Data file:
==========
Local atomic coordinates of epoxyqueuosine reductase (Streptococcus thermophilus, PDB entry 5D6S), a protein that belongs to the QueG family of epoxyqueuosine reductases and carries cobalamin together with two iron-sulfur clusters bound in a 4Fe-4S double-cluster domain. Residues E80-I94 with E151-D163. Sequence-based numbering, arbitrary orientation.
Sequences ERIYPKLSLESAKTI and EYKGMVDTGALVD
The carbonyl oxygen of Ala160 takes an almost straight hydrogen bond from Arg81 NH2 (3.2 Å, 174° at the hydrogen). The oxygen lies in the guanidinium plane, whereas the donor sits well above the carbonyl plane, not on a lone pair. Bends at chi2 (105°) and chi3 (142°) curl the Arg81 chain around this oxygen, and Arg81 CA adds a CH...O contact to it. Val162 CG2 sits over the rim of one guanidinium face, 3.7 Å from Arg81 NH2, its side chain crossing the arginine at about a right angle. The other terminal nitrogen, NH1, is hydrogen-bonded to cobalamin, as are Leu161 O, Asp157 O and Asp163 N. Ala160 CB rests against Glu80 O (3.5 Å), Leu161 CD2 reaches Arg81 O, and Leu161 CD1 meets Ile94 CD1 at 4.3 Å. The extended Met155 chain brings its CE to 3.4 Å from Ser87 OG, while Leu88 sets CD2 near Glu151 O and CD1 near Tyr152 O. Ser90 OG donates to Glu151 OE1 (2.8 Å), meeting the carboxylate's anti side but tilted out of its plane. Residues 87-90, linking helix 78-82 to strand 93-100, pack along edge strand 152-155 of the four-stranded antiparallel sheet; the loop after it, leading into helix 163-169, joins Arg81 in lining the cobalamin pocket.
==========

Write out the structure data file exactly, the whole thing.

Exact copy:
Local atomic coordinates of epoxyqueuosine reductase (Streptococcus thermophilus, PDB entry 5D6S), a protein that belongs to the QueG family of epoxyqueuosine reductases and carries cobalamin together with two iron-sulfur clusters bound in a 4Fe-4S double-cluster domain. Residues E80-I94 with E151-D163. Sequence-based numbering, arbitrary orientation.
Sequences ERIYPKLSLESAKTI and EYKGMVDTGALVD
The carbonyl oxygen of Ala160 takes an almost straight hydrogen bond from Arg81 NH2 (3.2 Å, 174° at the hydrogen). The oxygen lies in the guanidinium plane, whereas the donor sits well above the carbonyl plane, not on a lone pair. Bends at chi2 (105°) and chi3 (142°) curl the Arg81 chain around this oxygen, and Arg81 CA adds a CH...O contact to it. Val162 CG2 sits over the rim of one guanidinium face, 3.7 Å from Arg81 NH2, its side chain crossing the arginine at about a right angle. The other terminal nitrogen, NH1, is hydrogen-bonded to cobalamin, as are Leu161 O, Asp157 O and Asp163 N. Ala160 CB rests against Glu80 O (3.5 Å), Leu161 CD2 reaches Arg81 O, and Leu161 CD1 meets Ile94 CD1 at 4.3 Å. The extended Met155 chain brings its CE to 3.4 Å from Ser87 OG, while Leu88 sets CD2 near Glu151 O and CD1 near Tyr152 O. Ser90 OG donates to Glu151 OE1 (2.8 Å), meeting the carboxylate's anti side but tilted out of its plane. Residues 87-90, linking helix 78-82 to strand 93-100, pack along edge strand 152-155 of the four-stranded antiparallel sheet; the loop after it, leading into helix 163-169, joins Arg81 in lining the cobalamin pocket.